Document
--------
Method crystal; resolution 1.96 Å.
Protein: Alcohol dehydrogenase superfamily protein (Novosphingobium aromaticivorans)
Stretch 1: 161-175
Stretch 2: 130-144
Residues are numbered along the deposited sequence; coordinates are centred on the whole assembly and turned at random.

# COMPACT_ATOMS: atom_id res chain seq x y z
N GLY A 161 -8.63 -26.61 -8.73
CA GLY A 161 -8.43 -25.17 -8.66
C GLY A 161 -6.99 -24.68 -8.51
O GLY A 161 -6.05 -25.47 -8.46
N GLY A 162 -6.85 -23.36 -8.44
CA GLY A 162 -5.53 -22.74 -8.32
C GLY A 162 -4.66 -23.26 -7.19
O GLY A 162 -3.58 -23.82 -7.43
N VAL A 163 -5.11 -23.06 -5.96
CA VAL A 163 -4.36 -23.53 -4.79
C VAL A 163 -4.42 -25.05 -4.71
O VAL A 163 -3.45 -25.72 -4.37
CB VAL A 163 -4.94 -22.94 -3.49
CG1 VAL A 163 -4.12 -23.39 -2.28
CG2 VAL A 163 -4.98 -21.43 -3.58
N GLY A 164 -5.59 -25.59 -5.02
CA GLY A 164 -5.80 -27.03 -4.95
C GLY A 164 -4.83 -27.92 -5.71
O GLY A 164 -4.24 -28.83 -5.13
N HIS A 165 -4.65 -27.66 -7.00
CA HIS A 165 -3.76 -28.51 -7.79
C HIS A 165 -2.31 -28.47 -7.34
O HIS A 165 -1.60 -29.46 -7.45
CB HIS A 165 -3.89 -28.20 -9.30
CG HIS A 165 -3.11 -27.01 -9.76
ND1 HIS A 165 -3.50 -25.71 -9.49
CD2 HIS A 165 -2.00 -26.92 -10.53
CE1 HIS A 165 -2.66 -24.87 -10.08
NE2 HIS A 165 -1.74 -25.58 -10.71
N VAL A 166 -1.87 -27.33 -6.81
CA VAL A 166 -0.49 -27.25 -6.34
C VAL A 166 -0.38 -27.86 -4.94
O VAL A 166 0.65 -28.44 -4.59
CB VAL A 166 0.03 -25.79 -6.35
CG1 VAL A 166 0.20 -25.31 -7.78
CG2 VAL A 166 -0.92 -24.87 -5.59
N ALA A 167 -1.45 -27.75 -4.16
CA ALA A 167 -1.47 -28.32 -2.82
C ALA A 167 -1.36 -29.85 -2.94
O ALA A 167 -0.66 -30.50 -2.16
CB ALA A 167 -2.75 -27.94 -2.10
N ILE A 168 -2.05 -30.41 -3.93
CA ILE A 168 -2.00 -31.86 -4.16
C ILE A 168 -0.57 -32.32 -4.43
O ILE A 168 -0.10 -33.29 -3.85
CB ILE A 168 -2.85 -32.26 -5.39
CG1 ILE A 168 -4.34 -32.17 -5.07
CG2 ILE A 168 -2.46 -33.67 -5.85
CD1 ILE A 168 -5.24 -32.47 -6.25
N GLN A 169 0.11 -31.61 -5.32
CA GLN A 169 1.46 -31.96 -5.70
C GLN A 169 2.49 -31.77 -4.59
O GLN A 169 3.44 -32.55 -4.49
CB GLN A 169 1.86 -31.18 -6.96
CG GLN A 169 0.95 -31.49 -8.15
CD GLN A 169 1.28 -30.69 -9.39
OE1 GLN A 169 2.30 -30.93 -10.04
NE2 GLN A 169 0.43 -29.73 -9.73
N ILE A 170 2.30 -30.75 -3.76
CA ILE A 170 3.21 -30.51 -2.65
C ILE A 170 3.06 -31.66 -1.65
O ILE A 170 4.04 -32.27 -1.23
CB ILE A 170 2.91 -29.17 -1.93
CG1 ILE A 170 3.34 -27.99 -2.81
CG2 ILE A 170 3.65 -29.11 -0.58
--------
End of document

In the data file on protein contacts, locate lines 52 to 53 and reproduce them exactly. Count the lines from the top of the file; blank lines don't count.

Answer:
CB ILE A 168 -2.85 -32.26 -5.39
CG1 ILE A 168 -4.34 -32.17 -5.07